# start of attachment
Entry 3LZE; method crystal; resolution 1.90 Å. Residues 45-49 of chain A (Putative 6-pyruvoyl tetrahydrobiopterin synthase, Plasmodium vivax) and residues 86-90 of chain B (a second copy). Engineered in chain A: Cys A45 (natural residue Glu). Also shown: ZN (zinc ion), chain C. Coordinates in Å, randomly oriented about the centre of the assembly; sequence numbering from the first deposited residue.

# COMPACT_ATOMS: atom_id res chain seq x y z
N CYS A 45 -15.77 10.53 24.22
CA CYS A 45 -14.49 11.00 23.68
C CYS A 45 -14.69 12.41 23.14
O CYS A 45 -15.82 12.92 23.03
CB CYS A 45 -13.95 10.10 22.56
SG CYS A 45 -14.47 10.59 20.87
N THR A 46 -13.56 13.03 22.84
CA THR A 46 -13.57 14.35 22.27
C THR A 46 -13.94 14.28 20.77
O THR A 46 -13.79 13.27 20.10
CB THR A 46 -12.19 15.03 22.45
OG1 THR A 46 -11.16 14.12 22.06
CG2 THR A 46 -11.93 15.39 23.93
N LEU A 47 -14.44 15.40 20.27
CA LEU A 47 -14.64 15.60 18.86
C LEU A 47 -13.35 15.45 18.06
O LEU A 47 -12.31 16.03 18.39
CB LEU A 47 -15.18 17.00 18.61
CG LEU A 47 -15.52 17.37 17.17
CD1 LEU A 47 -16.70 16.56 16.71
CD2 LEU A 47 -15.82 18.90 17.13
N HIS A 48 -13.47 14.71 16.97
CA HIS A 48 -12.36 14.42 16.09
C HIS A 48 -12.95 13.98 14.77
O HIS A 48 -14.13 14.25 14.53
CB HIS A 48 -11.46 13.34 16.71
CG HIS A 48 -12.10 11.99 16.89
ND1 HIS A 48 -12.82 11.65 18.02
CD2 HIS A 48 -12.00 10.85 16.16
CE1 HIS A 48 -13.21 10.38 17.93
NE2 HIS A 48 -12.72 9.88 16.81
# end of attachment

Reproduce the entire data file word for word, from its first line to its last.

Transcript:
Entry 3LZE; method crystal; resolution 1.90 Å. Residues 45-49 of chain A (Putative 6-pyruvoyl tetrahydrobiopterin synthase, Plasmodium vivax) and residues 86-90 of chain B (a second copy). Engineered in chain A: Cys A45 (natural residue Glu). Also shown: ZN (zinc ion), chain C. Coordinates in Å, randomly oriented about the centre of the assembly; sequence numbering from the first deposited residue.

# COMPACT_ATOMS: atom_id res chain seq x y z
N CYS A 45 -15.77 10.53 24.22
CA CYS A 45 -14.49 11.00 23.68
C CYS A 45 -14.69 12.41 23.14
O CYS A 45 -15.82 12.92 23.03
CB CYS A 45 -13.95 10.10 22.56
SG CYS A 45 -14.47 10.59 20.87
N THR A 46 -13.56 13.03 22.84
CA THR A 46 -13.57 14.35 22.27
C THR A 46 -13.94 14.28 20.77
O THR A 46 -13.79 13.27 20.10
CB THR A 46 -12.19 15.03 22.45
OG1 THR A 46 -11.16 14.12 22.06
CG2 THR A 46 -11.93 15.39 23.93
N LEU A 47 -14.44 15.40 20.27
CA LEU A 47 -14.64 15.60 18.86
C LEU A 47 -13.35 15.45 18.06
O LEU A 47 -12.31 16.03 18.39
CB LEU A 47 -15.18 17.00 18.61
CG LEU A 47 -15.52 17.37 17.17
CD1 LEU A 47 -16.70 16.56 16.71
CD2 LEU A 47 -15.82 18.90 17.13
N HIS A 48 -13.47 14.71 16.97
CA HIS A 48 -12.36 14.42 16.09
C HIS A 48 -12.95 13.98 14.77
O HIS A 48 -14.13 14.25 14.53
CB HIS A 48 -11.46 13.34 16.71
CG HIS A 48 -12.10 11.99 16.89
ND1 HIS A 48 -12.82 11.65 18.02
CD2 HIS A 48 -12.00 10.85 16.16
CE1 HIS A 48 -13.21 10.38 17.93
NE2 HIS A 48 -12.72 9.88 16.81